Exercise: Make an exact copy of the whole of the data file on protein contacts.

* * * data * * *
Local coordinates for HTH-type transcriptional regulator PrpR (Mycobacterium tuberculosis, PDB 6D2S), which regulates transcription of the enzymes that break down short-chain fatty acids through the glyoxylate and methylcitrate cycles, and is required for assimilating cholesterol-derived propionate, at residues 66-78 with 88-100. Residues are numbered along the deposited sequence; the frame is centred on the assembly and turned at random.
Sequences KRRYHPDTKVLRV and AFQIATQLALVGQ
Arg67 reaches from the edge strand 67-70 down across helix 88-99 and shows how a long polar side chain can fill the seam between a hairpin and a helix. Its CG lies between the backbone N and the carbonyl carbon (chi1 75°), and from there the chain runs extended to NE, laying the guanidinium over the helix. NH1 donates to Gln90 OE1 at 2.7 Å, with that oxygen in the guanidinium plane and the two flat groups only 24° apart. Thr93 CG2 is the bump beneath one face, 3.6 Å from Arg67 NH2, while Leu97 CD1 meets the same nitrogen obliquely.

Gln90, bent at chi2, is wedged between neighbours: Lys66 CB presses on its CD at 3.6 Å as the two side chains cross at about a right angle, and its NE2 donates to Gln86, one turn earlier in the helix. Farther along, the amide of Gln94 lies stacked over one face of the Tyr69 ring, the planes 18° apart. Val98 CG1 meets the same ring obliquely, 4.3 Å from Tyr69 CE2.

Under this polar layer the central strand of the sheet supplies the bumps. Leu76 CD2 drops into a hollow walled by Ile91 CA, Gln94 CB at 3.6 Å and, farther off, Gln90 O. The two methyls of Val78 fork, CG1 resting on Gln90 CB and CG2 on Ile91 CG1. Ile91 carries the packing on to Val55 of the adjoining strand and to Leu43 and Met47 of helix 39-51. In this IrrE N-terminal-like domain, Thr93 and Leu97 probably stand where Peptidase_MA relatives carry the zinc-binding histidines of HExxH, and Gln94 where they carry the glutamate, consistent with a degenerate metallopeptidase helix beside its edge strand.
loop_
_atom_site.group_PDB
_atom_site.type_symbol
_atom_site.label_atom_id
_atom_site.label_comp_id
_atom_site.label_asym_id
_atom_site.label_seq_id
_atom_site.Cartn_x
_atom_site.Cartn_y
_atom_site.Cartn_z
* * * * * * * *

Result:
Local coordinates for HTH-type transcriptional regulator PrpR (Mycobacterium tuberculosis, PDB 6D2S), which regulates transcription of the enzymes that break down short-chain fatty acids through the glyoxylate and methylcitrate cycles, and is required for assimilating cholesterol-derived propionate, at residues 66-78 with 88-100. Residues are numbered along the deposited sequence; the frame is centred on the assembly and turned at random.
Sequences KRRYHPDTKVLRV and AFQIATQLALVGQ
Arg67 reaches from the edge strand 67-70 down across helix 88-99 and shows how a long polar side chain can fill the seam between a hairpin and a helix. Its CG lies between the backbone N and the carbonyl carbon (chi1 75°), and from there the chain runs extended to NE, laying the guanidinium over the helix. NH1 donates to Gln90 OE1 at 2.7 Å, with that oxygen in the guanidinium plane and the two flat groups only 24° apart. Thr93 CG2 is the bump beneath one face, 3.6 Å from Arg67 NH2, while Leu97 CD1 meets the same nitrogen obliquely.

Gln90, bent at chi2, is wedged between neighbours: Lys66 CB presses on its CD at 3.6 Å as the two side chains cross at about a right angle, and its NE2 donates to Gln86, one turn earlier in the helix. Farther along, the amide of Gln94 lies stacked over one face of the Tyr69 ring, the planes 18° apart. Val98 CG1 meets the same ring obliquely, 4.3 Å from Tyr69 CE2.

Under this polar layer the central strand of the sheet supplies the bumps. Leu76 CD2 drops into a hollow walled by Ile91 CA, Gln94 CB at 3.6 Å and, farther off, Gln90 O. The two methyls of Val78 fork, CG1 resting on Gln90 CB and CG2 on Ile91 CG1. Ile91 carries the packing on to Val55 of the adjoining strand and to Leu43 and Met47 of helix 39-51. In this IrrE N-terminal-like domain, Thr93 and Leu97 probably stand where Peptidase_MA relatives carry the zinc-binding histidines of HExxH, and Gln94 where they carry the glutamate, consistent with a degenerate metallopeptidase helix beside its edge strand.
loop_
_atom_site.group_PDB
_atom_site.type_symbol
_atom_site.label_atom_id
_atom_site.label_comp_id
_atom_site.label_asym_id
_atom_site.label_seq_id
_atom_site.Cartn_x
_atom_site.Cartn_y
_atom_site.Cartn_z